Christmas was the time when Dickey came out in all his brilliancy. To us boys Dickey was an institution, and Christmas would not have been Christmas without him. At this jubilant time he would dispense with the more devotional-like instrument for the mirth-accompanying one, called by the natives "T'lile Fiddle", but which he very pompously called a violin; yet, I must confess that in his Christmas peregrinations he had no other covering for his instrument than the common vulgar green baize bag, used by itinerant scrapers, who visit feasts and fairs; yet Dickey was something more than an ordinary scraper. No doubt he was a remnant of those minstrels of the middle ages, who sang of deeds of chivalry, in stirring compositions of their own. Although Dickey's compositions partook somewhat of the Christmas carol, still there would be an appropriate blending in of passing events, for instance, on one pinching occasion the "quality folks" had subscribed money and bought a quantity of potatoes to dole out to the poor; Dickey recorded this piece of potato benevolence in the following couplet : We should be thankful to our friends For pot-a-toes, which make amends. This is the only flight of Dickey's genius as a poet that has retained its hold on my memory, though I believe he at times aspired to loftier themes. When this was the case, the natives, with a degree of ill nature, put on a wise and knowing look, and said, "borrud", thereby intending you to infer that Dickey was a plagiarist ; some went so far as to say that he pilfered from Dr.Watts, but I will leave that to be settled by Dickey's future biographers, and speak of his manipulations on the violin.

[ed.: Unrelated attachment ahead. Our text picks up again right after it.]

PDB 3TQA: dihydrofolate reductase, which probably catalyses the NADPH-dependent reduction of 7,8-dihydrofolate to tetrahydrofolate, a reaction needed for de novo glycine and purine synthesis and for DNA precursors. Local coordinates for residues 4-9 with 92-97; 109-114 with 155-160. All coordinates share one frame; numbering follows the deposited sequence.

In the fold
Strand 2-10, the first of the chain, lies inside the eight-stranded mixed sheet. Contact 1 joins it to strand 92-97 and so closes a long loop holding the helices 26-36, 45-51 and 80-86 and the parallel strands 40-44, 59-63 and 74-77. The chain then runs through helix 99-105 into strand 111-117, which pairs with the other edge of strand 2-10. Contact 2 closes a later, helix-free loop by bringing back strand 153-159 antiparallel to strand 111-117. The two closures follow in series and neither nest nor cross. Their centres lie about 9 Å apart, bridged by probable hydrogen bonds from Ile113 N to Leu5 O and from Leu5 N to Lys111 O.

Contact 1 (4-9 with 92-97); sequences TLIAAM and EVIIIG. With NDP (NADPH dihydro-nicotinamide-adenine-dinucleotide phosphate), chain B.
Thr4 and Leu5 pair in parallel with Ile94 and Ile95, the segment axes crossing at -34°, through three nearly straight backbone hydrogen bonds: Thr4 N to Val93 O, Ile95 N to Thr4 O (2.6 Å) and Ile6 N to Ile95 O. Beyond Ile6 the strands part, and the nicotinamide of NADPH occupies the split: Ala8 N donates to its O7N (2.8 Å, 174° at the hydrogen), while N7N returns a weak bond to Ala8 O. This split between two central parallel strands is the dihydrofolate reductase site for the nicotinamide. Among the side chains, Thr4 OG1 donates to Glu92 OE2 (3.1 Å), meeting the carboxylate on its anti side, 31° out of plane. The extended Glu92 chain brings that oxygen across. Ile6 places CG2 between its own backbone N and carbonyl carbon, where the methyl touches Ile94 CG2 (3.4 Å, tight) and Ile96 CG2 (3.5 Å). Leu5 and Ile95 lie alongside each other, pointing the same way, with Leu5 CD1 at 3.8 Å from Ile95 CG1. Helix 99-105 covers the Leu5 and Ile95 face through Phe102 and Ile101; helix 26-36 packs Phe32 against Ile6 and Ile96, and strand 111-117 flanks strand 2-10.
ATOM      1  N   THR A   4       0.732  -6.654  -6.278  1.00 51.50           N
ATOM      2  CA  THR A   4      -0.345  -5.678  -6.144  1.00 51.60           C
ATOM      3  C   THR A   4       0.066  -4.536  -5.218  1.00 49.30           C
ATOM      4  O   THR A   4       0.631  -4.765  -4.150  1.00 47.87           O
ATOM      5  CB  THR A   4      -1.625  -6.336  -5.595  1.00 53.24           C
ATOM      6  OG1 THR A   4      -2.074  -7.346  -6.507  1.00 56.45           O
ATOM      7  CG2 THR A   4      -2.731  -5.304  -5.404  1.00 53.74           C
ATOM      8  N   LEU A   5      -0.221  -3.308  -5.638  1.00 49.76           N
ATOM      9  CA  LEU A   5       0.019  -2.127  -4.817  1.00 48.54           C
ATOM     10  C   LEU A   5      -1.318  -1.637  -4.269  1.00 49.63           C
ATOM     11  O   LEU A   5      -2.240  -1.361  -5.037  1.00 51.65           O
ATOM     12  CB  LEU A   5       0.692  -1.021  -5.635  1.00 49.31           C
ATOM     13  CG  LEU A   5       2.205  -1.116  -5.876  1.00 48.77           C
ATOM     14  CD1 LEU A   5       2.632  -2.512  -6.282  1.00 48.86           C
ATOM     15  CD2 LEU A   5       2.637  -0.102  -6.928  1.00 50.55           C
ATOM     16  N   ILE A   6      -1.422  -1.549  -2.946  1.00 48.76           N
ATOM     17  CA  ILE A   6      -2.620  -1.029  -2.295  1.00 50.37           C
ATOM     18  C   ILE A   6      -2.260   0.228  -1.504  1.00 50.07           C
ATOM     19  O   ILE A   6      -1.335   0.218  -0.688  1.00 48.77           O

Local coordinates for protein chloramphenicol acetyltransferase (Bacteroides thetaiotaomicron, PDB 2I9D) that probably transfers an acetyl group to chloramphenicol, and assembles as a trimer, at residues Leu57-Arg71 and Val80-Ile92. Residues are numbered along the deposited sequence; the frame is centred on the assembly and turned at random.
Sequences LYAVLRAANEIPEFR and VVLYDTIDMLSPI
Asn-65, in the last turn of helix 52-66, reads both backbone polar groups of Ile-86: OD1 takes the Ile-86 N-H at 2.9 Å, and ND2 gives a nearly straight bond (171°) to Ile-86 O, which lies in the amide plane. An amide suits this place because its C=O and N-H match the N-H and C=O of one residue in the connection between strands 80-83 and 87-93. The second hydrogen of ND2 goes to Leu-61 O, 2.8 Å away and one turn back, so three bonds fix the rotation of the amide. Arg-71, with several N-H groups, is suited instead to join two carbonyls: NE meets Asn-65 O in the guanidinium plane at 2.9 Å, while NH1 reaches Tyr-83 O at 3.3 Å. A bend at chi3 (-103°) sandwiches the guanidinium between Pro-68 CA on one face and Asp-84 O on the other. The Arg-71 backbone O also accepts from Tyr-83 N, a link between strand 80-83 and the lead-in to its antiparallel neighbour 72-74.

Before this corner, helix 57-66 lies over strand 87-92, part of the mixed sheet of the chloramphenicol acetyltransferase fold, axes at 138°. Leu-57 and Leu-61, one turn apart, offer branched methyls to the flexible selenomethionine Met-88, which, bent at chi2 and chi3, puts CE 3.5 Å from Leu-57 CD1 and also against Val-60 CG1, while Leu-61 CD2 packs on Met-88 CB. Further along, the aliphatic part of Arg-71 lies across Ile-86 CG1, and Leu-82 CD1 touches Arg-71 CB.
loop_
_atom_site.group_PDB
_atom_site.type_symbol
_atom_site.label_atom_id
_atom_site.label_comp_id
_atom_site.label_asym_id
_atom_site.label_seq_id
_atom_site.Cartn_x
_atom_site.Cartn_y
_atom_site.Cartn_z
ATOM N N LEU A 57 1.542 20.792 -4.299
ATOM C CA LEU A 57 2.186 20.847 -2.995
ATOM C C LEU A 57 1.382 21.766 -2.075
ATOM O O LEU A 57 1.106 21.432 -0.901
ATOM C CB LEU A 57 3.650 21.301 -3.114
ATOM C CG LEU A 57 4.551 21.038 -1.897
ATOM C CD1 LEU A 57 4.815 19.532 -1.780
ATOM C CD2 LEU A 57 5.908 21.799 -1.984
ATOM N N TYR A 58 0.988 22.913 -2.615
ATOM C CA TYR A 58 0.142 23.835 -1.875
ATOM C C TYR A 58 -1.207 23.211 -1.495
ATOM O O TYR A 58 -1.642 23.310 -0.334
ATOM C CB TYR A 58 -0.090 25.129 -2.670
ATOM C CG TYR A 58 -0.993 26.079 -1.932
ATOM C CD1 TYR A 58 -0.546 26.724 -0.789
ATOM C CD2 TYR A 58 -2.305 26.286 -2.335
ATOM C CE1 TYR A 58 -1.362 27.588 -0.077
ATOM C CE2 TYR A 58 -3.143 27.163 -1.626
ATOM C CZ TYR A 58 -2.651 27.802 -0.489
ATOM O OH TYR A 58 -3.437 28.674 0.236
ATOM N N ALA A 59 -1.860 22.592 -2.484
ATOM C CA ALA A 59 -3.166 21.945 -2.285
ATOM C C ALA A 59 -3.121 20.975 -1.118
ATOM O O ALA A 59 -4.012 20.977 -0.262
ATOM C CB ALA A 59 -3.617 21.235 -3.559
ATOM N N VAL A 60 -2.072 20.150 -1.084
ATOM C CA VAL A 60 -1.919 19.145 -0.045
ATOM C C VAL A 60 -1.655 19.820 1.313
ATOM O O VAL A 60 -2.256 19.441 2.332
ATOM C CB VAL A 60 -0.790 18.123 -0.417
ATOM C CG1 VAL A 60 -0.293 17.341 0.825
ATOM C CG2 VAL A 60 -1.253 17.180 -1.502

From having occasionally to act as clerk, Dickey had thrown off and rid himself of his native idiom, and pronounced his words with a degree of refinement and propriety. The natives charged him with " knacking", which, when translated, means a base imitation of the "quality-folk". It gives me pain to recall the persecutions and annoyances that Dickey had to endure from us boys. We somehow seemed to think that he was legitimate game, on whom we could play mischievous pranks. We rather enjoyed the excitement of being chased: a good thump at his door of an evening would be sure to bring him out. From his domestic habits and love of home, as well as of connubial bliss, he had contracted a second marriage; but I am afraid his household economy was not of that nature to always keep him square with the world. His mode of living, together with his wife's management, caused him to have now and then a feast, with long fasts between : in short, he has been known to have to resort to extreme measures to secure a meal, even of having to mortgage anticipated burial fees. He was most in clover when the bill of mortality ran high in the parish, but what caused him to rejoice most was when a funeral came from beyond its precincts: then inwardly Dickey triumphed over death and the grave with the thought of handling double dues.


But poor Dickey has passed away, and has been gathered to his fathers, and I would fain hope that he who lived by others dying has himself died to live.